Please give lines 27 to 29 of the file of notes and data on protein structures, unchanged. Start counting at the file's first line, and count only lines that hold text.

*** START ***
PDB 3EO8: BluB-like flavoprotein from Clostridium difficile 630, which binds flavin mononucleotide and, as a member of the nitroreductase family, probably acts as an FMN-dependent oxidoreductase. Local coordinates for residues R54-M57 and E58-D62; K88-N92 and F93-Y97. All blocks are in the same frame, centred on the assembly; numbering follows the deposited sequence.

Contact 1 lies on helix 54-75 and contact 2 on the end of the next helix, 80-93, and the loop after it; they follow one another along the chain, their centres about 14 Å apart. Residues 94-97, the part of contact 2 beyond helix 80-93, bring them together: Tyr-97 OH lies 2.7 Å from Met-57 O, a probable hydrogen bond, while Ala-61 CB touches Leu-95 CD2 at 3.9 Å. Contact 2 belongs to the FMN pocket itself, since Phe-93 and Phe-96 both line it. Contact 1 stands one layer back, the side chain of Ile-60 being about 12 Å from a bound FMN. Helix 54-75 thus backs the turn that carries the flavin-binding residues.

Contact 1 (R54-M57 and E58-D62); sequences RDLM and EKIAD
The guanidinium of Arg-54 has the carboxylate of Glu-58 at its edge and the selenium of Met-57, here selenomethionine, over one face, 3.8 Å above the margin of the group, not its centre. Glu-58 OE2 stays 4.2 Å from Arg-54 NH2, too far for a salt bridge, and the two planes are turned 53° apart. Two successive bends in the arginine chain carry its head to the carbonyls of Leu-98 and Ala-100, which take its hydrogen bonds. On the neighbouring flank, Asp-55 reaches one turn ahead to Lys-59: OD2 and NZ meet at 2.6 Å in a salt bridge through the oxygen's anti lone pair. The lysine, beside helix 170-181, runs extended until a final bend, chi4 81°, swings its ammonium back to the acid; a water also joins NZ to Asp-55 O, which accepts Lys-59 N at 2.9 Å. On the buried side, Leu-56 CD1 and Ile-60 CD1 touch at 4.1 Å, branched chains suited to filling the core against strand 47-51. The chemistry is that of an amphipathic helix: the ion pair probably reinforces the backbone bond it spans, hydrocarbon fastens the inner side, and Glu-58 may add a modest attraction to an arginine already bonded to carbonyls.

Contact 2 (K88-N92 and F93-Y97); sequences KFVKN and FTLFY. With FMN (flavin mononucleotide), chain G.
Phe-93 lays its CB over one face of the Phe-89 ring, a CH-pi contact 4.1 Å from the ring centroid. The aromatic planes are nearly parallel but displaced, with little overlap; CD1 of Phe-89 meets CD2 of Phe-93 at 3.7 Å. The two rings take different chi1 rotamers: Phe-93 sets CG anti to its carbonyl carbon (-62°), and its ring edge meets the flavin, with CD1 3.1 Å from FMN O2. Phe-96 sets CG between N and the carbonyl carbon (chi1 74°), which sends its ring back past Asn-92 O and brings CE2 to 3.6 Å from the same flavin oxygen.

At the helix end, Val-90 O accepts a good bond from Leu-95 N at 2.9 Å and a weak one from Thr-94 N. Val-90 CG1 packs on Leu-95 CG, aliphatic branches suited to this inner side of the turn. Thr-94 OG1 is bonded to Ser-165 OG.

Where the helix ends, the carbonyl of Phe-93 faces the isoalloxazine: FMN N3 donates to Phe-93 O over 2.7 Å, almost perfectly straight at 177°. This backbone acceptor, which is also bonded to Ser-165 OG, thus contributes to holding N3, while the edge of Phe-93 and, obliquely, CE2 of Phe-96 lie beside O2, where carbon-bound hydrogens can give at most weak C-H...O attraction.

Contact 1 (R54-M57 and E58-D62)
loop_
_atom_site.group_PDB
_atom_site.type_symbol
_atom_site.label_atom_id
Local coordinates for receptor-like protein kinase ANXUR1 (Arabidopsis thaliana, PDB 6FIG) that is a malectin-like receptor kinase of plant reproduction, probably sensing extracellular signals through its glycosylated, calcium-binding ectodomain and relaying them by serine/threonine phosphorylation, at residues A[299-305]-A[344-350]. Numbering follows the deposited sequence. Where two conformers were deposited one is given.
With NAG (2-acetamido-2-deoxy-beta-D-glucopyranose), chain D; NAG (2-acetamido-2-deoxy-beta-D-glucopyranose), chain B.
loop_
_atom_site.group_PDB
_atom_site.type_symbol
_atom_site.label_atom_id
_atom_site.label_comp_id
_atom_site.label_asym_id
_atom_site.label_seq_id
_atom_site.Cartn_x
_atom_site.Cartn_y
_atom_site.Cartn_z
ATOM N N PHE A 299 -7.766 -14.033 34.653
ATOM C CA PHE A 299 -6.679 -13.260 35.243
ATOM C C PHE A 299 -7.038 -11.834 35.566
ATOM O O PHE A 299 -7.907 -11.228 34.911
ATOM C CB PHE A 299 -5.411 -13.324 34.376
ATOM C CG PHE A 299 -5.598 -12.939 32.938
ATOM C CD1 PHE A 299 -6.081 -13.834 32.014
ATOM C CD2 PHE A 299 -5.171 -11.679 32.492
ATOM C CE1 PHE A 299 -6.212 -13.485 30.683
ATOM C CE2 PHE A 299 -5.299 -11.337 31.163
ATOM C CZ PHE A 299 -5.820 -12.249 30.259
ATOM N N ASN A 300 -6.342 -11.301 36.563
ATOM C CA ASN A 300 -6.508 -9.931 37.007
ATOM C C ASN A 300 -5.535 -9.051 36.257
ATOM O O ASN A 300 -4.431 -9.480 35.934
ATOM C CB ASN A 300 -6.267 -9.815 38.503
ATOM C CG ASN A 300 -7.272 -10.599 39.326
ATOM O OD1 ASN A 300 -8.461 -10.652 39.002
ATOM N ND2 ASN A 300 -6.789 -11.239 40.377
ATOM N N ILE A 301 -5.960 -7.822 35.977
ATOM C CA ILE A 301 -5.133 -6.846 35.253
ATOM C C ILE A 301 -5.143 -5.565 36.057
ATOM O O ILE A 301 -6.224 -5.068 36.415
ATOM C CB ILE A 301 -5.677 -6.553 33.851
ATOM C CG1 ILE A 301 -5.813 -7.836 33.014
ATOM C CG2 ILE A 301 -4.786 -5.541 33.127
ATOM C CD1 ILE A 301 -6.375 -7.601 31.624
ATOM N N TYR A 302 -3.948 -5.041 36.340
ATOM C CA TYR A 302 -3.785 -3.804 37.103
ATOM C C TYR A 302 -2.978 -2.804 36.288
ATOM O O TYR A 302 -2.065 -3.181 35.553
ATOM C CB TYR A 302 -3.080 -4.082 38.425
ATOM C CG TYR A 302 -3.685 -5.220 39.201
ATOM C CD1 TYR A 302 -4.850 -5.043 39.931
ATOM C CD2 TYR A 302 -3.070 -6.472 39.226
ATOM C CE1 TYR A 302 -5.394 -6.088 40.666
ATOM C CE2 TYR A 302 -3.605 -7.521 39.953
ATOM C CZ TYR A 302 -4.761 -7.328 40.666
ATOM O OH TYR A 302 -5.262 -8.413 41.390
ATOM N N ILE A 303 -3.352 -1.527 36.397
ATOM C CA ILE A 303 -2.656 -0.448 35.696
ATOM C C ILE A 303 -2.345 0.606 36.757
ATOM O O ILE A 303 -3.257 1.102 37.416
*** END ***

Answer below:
ATOM C CA PHE A 299 -6.679 -13.260 35.243
ATOM C C PHE A 299 -7.038 -11.834 35.566
ATOM O O PHE A 299 -7.907 -11.228 34.911